Glucose can be produced by the liver from fat and protein and does not need to be ingested as carbohydrates in our diets.
Running on Fat – The Mt. Buller Sky Run
The Mt. Buller Sky Run – 50km of running and walking, 2600m metres of ascending and descending in less than 8 hours and only 25 to 30gms of carbohydrates consumed throughout the adventure.
In Part One I talked about the highs and lows of my first ultra marathon, my rookie mistakes getting lost and running the course. Part Two is about Running on Fat, how I felt it worked, my recovery and what’s next.
People ask me all the time why have I chosen Low Carbohydrate High Fat (LCHF) as my way of eating/fueling my body.
Did I hit a wall? I don’t believe so. When you compare the photo of me on top of Mt Buller after running 47kms to the one on Mt Stirling taken at about 8kms I still look surprisingly fresh. Physically my legs were hammered but mentally I was fine. In the latter half of the race I was reduced to walking, (due to a bad ankle) yet I still maintained a steady pace. I had lost over 40mins to the field going off course but in the end the runner in front only finished 6mins ahead of me.
Post Race Recovery. I had the usual post marathon soreness but the worst of it was gone in two days and by Thursday I was moving quite well. The following Monday I ran a solid 15km at Lysterfield Lake on the bike tracks and was fine. The Thursday after that week I completed a full interval session in the morning and that afternoon was put through a leg strength and conditioning set with the new physiotherapist at work. I personally consider this as significant in regard to my recovery. In all other races where I have emptied the tank (especially my two marathons) it has taken me 6 to 8 weeks to return to intervals. Also, in all the years I have run the morning interval sessions I have never followed it up with a strength session on the same day. To do this two weeks after a big race is a definite improvement in my recovery. Yes, I was sore afterwards and my Saturday run was a bit of a slow shuffle yet I still ran 16km comfortably on the Sunday. I now have my sights set on the Great Ocean Road Marathon in the middle of May. In the seven years since I have returned to running I don’t remember ever recovering this well, nor this quickly. In the past I wouldn’t have contemplated running two big runs so close together.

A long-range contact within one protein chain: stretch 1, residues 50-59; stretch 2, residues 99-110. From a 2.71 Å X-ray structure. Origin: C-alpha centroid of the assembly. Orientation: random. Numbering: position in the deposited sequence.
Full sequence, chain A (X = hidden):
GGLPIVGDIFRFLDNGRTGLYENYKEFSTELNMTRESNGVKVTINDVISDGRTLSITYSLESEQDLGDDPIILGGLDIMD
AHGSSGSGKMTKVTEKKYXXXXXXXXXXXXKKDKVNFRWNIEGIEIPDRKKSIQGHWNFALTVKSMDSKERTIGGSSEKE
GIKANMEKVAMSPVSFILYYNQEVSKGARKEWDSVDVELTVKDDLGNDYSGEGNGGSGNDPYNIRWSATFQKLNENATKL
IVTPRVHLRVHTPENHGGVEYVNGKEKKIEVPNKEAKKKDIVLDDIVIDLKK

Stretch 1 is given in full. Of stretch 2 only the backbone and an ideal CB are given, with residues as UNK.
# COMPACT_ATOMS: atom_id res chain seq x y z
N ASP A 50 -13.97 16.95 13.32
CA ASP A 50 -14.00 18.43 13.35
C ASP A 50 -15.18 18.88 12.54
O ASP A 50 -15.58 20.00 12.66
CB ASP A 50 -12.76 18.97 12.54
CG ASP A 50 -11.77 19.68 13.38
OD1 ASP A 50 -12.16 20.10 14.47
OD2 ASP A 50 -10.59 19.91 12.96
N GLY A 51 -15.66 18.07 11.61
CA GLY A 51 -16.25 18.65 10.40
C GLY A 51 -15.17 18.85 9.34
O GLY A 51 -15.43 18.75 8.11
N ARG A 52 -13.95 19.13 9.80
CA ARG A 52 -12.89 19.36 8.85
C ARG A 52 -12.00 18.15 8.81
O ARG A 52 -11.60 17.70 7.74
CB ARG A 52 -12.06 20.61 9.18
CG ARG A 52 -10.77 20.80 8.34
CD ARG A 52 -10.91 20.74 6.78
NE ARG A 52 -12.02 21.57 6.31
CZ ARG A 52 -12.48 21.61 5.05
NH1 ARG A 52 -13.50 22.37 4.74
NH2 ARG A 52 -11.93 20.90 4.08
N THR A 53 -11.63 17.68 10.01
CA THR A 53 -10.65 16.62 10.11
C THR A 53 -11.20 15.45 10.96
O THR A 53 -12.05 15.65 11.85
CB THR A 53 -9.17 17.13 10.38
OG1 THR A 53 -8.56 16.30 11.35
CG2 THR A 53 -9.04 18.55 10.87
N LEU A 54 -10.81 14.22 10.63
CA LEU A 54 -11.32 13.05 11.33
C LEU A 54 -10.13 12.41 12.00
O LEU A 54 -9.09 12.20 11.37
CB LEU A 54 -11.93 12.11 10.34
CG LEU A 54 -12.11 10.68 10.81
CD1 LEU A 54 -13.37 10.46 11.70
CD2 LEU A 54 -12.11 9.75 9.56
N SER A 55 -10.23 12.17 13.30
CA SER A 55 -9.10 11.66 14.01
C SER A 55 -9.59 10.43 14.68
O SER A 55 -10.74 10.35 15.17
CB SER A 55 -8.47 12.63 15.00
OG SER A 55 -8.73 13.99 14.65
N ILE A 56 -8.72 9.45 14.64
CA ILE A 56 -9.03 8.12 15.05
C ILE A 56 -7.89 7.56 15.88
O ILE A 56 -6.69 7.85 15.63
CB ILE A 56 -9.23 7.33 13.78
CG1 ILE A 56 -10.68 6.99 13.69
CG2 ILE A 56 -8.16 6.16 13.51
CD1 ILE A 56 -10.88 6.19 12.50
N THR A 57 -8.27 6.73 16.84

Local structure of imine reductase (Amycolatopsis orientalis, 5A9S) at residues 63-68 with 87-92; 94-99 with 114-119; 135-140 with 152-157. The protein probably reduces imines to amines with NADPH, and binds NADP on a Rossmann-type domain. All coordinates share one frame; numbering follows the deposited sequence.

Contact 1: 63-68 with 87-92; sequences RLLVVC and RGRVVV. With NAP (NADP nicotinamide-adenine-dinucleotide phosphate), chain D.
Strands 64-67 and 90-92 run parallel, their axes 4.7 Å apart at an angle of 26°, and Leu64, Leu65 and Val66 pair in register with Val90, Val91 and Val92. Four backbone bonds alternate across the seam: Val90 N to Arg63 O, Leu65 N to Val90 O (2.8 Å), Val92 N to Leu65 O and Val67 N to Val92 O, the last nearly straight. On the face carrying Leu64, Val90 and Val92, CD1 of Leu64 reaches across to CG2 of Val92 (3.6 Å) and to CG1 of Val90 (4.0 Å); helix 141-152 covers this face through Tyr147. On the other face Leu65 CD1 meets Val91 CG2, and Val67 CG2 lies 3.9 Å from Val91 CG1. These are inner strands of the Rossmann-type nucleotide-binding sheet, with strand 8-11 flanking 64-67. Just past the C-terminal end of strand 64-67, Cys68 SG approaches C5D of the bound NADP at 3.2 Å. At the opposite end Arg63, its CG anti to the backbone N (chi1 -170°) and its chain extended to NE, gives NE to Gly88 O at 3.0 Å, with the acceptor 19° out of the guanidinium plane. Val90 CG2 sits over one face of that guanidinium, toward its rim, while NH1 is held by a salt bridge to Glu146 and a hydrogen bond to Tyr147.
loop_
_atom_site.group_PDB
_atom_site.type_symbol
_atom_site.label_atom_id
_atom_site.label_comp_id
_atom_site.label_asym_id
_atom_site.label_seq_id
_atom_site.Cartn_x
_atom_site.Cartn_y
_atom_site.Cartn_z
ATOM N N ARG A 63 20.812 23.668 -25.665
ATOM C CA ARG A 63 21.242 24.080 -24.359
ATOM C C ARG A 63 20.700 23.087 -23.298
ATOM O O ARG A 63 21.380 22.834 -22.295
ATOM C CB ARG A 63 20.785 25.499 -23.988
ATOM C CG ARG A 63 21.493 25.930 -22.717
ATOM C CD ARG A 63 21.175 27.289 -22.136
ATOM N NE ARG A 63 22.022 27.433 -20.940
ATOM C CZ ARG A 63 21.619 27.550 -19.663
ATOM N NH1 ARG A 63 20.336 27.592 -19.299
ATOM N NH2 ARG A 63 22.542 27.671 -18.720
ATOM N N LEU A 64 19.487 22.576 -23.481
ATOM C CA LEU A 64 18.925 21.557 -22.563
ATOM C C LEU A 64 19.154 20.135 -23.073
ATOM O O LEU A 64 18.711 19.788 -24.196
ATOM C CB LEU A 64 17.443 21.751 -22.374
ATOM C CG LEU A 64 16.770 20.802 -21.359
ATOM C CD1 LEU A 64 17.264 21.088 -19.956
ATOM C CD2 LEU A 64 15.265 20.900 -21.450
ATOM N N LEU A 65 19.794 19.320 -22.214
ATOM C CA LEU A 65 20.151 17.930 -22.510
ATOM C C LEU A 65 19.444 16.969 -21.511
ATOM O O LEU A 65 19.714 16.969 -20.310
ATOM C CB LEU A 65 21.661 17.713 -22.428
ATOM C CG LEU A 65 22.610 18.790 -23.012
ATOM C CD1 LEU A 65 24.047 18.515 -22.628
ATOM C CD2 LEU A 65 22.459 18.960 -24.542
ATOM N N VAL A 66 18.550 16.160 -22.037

So what’s next? All going well, I will be running the Great Ocean Road Marathon and it goes without saying it will be running on fat again. I am also looking forward to the Low Carb Down Under conference on June 7th at the St Kilda town hall where the co-author of ‘The Art and Science of Low Carbohydrate Performance’, Jeff S Volek, PhD, RD will be presenting. In the mean time I am refining my LCHF journey, it worked well for me on the Mt Buller Sky Run but I believe, as in all aspects of running, that I can refine and improve on it much more.
I know LCHF is controversial, and it goes against all supposed scientific sporting nutrition plans. I have been told more than once that I am crazy; LCHF is far too restrictive and dangerous, that it will kill me and so on. However, at the end of the day, I feel fantastic and I have loads of energy. I feel I get stronger as my runs progress, especially when I am on track with my nutrition. My recovery from training sessions and this race have been fantastic and ultimately it works well for me.